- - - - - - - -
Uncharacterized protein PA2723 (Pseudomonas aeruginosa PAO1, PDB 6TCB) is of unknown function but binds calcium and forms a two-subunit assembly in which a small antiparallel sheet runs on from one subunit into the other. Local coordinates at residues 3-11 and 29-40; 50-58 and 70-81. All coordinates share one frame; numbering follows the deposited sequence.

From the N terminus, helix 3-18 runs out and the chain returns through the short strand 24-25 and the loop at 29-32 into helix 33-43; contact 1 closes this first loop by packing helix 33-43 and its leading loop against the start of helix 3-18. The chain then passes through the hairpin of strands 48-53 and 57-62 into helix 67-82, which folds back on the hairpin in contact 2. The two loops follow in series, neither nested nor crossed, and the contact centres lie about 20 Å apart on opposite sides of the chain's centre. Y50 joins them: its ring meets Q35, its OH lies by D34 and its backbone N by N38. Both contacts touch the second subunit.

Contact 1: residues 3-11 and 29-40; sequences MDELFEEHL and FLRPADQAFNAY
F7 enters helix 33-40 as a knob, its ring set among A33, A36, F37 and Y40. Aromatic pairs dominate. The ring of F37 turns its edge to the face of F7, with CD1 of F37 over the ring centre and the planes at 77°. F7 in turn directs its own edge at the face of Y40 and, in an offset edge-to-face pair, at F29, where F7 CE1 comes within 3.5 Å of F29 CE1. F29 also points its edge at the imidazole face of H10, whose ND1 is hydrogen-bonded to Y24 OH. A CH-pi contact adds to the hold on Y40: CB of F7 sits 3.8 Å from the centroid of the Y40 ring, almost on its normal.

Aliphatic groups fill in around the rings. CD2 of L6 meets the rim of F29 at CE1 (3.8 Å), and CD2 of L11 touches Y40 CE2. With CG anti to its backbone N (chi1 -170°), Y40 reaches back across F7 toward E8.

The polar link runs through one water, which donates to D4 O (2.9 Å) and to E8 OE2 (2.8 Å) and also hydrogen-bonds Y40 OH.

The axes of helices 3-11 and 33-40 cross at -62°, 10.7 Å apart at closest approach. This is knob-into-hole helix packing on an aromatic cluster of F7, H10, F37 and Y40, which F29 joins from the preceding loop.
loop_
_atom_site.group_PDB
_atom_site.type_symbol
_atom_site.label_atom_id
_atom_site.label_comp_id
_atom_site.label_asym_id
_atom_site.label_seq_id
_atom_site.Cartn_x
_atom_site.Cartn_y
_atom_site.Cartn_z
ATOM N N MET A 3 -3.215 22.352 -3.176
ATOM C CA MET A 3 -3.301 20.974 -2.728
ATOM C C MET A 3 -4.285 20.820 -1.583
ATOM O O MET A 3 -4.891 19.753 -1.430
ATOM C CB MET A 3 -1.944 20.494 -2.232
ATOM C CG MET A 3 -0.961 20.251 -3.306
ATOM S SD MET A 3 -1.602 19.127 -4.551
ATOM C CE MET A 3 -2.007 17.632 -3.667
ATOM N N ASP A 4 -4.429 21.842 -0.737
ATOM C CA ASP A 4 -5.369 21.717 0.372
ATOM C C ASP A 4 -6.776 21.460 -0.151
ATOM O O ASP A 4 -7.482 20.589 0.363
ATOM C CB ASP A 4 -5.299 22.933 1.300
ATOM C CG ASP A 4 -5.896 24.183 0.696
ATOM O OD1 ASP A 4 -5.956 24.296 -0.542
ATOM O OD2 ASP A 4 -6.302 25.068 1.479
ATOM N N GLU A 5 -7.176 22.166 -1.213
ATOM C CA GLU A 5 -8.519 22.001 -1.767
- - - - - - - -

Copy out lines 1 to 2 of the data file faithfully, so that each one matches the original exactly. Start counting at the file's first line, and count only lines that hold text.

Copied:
Uncharacterized protein PA2723 (Pseudomonas aeruginosa PAO1, PDB 6TCB) is of unknown function but binds calcium and forms a two-subunit assembly in which a small antiparallel sheet runs on from one subunit into the other. Local coordinates at residues 3-11 and 29-40; 50-58 and 70-81. All coordinates share one frame; numbering follows the deposited sequence.

From the N terminus, helix 3-18 runs out and the chain returns through the short strand 24-25 and the loop at 29-32 into helix 33-43; contact 1 closes this first loop by packing helix 33-43 and its leading loop against the start of helix 3-18. The chain then passes through the hairpin of strands 48-53 and 57-62 into helix 67-82, which folds back on the hairpin in contact 2. The two loops follow in series, neither nested nor crossed, and the contact centres lie about 20 Å apart on opposite sides of the chain's centre. Y50 joins them: its ring meets Q35, its OH lies by D34 and its backbone N by N38. Both contacts touch the second subunit.